huge budget deficit together, we've got to look at every option 
available to meet the challenges of doing more with less.
  I urge my colleagues to support my amendment, and I yield back the 
balance of my time.
  Mr. FRELINGHUYSEN. Mr. Chairman, I move to strike the last word.
  The Acting CHAIR. The gentleman from New Jersey is recognized for 5 
minutes.
  Mr. FRELINGHUYSEN. I oppose the amendment of the gentleman from 
Georgia.
  His amendment would cut $158 million from the Office of Science 
within the Department of Energy in favor of deficit savings. I should 
say for the record we cut approximately $220 million from last year's 
number. So we've substantially reduced this account.
  Let me just say, too, that the basic science program within the 
Department conducts research with a staggering potential for benefits 
for our Nation. Cutting the program further, which is what he seeks, 
threatens our long-term energy security, hurts American scientists and 
industry, and I think to some extent blemishes our credibility as a 
worldwide leader in basic science programs.
  I therefore oppose this amendment, urge others to do likewise, and I 
yield back the balance of my time.
  Ms. KAPTUR. Mr. Chairman, I move to strike the last word.
  The Acting CHAIR. The gentlewoman from Ohio is recognized for 5 
minutes.
  Ms. KAPTUR. Mr. Chairman, I rise in opposition to the gentleman's 
amendment.
  I will say he has been very consistent today. But if we get off the 
subject of this bill just for a second and we think about every single 
chamber of commerce that talks to us, every single economic growth team 
that exists around this country, what do they tell us? They tell us we 
need to invest in STEM--science, technology, engineering, and math--
because America is falling behind.
  In fact, in the immigration debate, what are they asking us for?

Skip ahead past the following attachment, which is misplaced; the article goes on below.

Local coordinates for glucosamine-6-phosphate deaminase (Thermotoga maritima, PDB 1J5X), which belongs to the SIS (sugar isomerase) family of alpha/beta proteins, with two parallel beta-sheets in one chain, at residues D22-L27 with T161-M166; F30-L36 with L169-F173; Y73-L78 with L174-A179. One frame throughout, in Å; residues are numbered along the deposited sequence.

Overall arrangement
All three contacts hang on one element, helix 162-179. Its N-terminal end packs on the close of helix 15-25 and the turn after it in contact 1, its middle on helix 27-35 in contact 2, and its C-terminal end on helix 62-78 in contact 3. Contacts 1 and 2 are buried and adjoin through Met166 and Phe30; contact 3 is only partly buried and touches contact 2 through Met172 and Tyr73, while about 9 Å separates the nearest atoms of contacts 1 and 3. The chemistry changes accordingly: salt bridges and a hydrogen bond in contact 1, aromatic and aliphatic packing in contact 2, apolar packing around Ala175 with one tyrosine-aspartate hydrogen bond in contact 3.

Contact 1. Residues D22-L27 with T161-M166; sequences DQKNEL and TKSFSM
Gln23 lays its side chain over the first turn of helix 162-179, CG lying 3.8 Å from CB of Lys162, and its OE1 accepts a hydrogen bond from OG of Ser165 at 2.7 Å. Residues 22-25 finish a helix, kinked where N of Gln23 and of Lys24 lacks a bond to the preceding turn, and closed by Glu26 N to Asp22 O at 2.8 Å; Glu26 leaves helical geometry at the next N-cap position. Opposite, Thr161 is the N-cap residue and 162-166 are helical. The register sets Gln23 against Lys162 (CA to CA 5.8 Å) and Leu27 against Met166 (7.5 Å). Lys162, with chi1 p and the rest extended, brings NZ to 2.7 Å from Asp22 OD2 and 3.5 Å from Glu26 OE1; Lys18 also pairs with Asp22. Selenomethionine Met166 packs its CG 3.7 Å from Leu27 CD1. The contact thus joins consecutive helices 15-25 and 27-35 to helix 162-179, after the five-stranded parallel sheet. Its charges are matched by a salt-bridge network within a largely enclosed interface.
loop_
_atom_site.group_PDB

They're asking us for more visas to bring in people from other 
countries who have all the requisite skills that we don't have, where 
we can't provide enough scientists, enough engineers, enough 
specialists to the marketplace for the companies that want to surge 
ahead.
  So for the gentleman to be suggesting that we reduce our science 
accounts even more flies in the face of reality. The science account is 
$223 million below this year's level and $500 million below the budget 
request. Innovation is an area where we as a Nation should be leading, 
and reducing investment in basic science risks world leadership. We are 
already at the edge.
  Investment from publicly funded research yields a 20 percent to 67 
percent return. With that kind of return, we should be investing more 
in science so that we produce the requisite talent that we need to meet 
the needs of the future, not the past. We can't ride on past laurels. 
We have to be producing the new knowledge, new innovation that can 
produce answers for us, certainly in the fields of energy where America 
is truly in deep deficit and having to import so many of the resources 
that propel this economy forward.
  I can't imagine why the gentleman is proposing this. But in the areas